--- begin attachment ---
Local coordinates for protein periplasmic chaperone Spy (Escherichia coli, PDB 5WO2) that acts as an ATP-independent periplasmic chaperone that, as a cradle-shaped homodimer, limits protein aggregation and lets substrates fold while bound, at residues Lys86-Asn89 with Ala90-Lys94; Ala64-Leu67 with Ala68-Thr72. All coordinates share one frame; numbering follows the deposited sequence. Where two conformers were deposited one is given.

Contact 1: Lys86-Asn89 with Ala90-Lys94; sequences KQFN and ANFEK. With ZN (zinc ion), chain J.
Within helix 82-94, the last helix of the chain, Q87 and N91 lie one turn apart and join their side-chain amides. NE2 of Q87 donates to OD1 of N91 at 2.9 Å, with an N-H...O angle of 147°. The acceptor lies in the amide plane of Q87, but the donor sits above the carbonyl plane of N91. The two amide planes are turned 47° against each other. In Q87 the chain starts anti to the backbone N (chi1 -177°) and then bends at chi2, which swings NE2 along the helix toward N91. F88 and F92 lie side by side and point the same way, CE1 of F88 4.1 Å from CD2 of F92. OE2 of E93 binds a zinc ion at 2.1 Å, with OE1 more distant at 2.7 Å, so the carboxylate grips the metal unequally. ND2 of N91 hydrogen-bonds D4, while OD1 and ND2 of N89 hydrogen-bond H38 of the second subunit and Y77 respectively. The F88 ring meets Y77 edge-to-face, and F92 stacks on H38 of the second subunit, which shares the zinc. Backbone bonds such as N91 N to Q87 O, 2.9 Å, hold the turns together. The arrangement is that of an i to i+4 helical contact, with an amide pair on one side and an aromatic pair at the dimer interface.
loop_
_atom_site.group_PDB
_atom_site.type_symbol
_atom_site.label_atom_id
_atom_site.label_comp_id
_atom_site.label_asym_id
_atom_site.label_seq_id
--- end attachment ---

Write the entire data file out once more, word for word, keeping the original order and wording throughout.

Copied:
Local coordinates for protein periplasmic chaperone Spy (Escherichia coli, PDB 5WO2) that acts as an ATP-independent periplasmic chaperone that, as a cradle-shaped homodimer, limits protein aggregation and lets substrates fold while bound, at residues Lys86-Asn89 with Ala90-Lys94; Ala64-Leu67 with Ala68-Thr72. All coordinates share one frame; numbering follows the deposited sequence. Where two conformers were deposited one is given.

Contact 1: Lys86-Asn89 with Ala90-Lys94; sequences KQFN and ANFEK. With ZN (zinc ion), chain J.
Within helix 82-94, the last helix of the chain, Q87 and N91 lie one turn apart and join their side-chain amides. NE2 of Q87 donates to OD1 of N91 at 2.9 Å, with an N-H...O angle of 147°. The acceptor lies in the amide plane of Q87, but the donor sits above the carbonyl plane of N91. The two amide planes are turned 47° against each other. In Q87 the chain starts anti to the backbone N (chi1 -177°) and then bends at chi2, which swings NE2 along the helix toward N91. F88 and F92 lie side by side and point the same way, CE1 of F88 4.1 Å from CD2 of F92. OE2 of E93 binds a zinc ion at 2.1 Å, with OE1 more distant at 2.7 Å, so the carboxylate grips the metal unequally. ND2 of N91 hydrogen-bonds D4, while OD1 and ND2 of N89 hydrogen-bond H38 of the second subunit and Y77 respectively. The F88 ring meets Y77 edge-to-face, and F92 stacks on H38 of the second subunit, which shares the zinc. Backbone bonds such as N91 N to Q87 O, 2.9 Å, hold the turns together. The arrangement is that of an i to i+4 helical contact, with an amide pair on one side and an aromatic pair at the dimer interface.
loop_
_atom_site.group_PDB
_atom_site.type_symbol
_atom_site.label_atom_id
_atom_site.label_comp_id
_atom_site.label_asym_id
_atom_site.label_seq_id